What I’ve Learned about the Homeless

Every month, my church does a homeless ministry called “Love in Action.” We take a hot, home-cooked meal to an abandoned farmer’s market in the poor section of our city and serve it to whomever comes. Sometimes, we serve as few as a dozen; other times, as many as 100. I decided to get involved with this ministry several months ago, and in that time I’ve learned some interesting things about homeless people:

1. Some of them have jobs. They just don’t have adequate food or shelter because they’re trying to recover from financial disaster caused by long-term unemployment and medical bills. It can take months to save up for a deposit on an apartment, while still needing clothes, transportation and medical care.

2. Many of those who don’t have jobs want one. But it’s hard to get a job when you don’t have a resume, current references, reliable transportation, interview clothing, or even facilities to take care of basic hygiene. Still, they are trying.

3. Some of those who are addicted to drugs desperately want to get free and are trying.

4. Some of them have girlfriends, wives, children, friends or other family members dependent upon them for food and money. They often get plates of food to take back to their loved ones. Sometimes, their children come with them.

5. Several of them are fellow believers who attend church elsewhere. They sometimes come requesting prayer. A few of them have even ministered to us with spiritual insights and encouraging words. One gentleman dazzled us on New Year’s Eve by singing a couple of old spirituals.

6. Many of them have cell phones. Not iPhones or Androids, but the cheap prepaid cell phones sold at the big box stores. This is so family members, aid workers, and employers can contact them. It’s a necessity, not a luxury.

7. Some of them are too sick, elderly or disabled to work. They come with walkers, wheelchairs, and canes. One gentleman has hands so weak he can barely keep from spilling his plate.

8. Most of them are very grateful to receive any kind of assistance. They leave saying, “Thank you” and “God bless you.”

Sounds a lot different than what you hear on the news, huh?

Here are some statistics on the homeless:

– Less than 35% have substance abuse problems. In fact, addiction doesn’t even make the top five reasons of why people are homeless. From the National Coalition for the Homeless: “While rates of alcohol and drug abuse are disproportionately high among the homeless population, the increase in homelessness over the past two decades cannot be explained by addiction alone.”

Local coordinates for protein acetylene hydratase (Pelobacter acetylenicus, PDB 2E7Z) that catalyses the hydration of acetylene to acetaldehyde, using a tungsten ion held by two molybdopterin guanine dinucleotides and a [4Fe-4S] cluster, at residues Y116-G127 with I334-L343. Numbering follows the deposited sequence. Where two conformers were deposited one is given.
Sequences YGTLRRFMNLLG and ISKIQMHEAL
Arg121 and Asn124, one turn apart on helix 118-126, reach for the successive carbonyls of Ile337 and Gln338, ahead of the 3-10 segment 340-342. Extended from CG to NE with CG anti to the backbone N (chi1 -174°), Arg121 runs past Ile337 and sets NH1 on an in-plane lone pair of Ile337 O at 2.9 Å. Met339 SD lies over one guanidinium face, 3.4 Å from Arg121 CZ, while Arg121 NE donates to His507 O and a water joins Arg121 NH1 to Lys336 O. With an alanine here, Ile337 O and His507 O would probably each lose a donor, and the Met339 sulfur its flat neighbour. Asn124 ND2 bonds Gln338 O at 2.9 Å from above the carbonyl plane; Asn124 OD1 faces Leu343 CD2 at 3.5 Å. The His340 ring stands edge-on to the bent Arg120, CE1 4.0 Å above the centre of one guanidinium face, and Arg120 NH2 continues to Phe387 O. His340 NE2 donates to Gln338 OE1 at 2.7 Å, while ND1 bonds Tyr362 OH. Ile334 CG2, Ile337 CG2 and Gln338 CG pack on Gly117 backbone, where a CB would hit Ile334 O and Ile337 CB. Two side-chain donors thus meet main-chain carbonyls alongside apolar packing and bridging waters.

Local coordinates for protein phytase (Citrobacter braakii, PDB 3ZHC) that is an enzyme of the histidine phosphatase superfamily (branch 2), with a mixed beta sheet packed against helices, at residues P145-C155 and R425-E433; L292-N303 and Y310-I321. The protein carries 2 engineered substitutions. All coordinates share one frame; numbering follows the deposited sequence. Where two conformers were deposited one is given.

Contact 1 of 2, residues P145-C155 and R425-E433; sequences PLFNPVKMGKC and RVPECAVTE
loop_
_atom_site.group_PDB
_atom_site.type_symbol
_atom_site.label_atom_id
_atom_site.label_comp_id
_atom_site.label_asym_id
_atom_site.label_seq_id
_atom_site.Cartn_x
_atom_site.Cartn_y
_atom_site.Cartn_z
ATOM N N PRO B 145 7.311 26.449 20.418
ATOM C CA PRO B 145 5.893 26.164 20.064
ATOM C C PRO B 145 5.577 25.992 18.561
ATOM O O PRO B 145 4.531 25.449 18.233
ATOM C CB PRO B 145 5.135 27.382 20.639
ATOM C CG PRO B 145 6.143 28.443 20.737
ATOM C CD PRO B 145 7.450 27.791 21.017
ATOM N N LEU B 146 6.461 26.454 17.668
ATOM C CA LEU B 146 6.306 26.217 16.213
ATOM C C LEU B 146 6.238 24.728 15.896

– Only 26% are mentally ill.

– As many as 40% are veterans. About 80% of homeless veterans have mental health issues resulting from their military service.

– Between 13 and 25% of homeless people have jobs.

Here are the main reasons given for why people experience homelessness (taken from the National Coalition for the Homeless):

Declining wages and employment

– “[T]he real value of the minimum wage in 2004 was 26% less than in 1979. […] Declining wages, in turn, have put housing out of reach for many workers: in every state, more than the minimum wage is required to afford a one- or two-bedroom apartment at Fair Market Rent […] at 30% of income, which is the federal definition of affordable housing.  Unfortunately, for 12 million Americans, more than 50% of their salaries go towards renting or housing costs […].”

–  “In 2009, a worker would need to earn $14.97 [per hour] to afford a one-bedroom apartment and $17.84 to afford a two-bedroom apartment.” (I have a college degree and struggle to find a professional entry-level job paying that kind of money.)

Reduction in affordable housing and housing assistance

– “Federal support for low-income housing has fallen 49% from 1980 to 2003.”

– “[T]he demand for assisted housing clearly exceeds the supply: only about one-third of poor renter households receive a housing subsidy from the federal, state, or a local government. […] Today the average wait for Section 8 Vouchers is 35 months.”

Decline in other forms of public assistance

– “Until its repeal in August 1996, the largest cash assistance program for poor families with children was the Aid to Families with Dependent Children (AFDC) program. The Personal Responsibility and Work Opportunity Reconciliation Act of 1996 (the federal welfare reform law) repealed the AFDC program and replaced it with a block grant program called Temporary Assistance to Needy Families (TANF). In 2005, TANF helped a third of the children that AFDC helped reach above the 50% poverty line” (emphasis mine).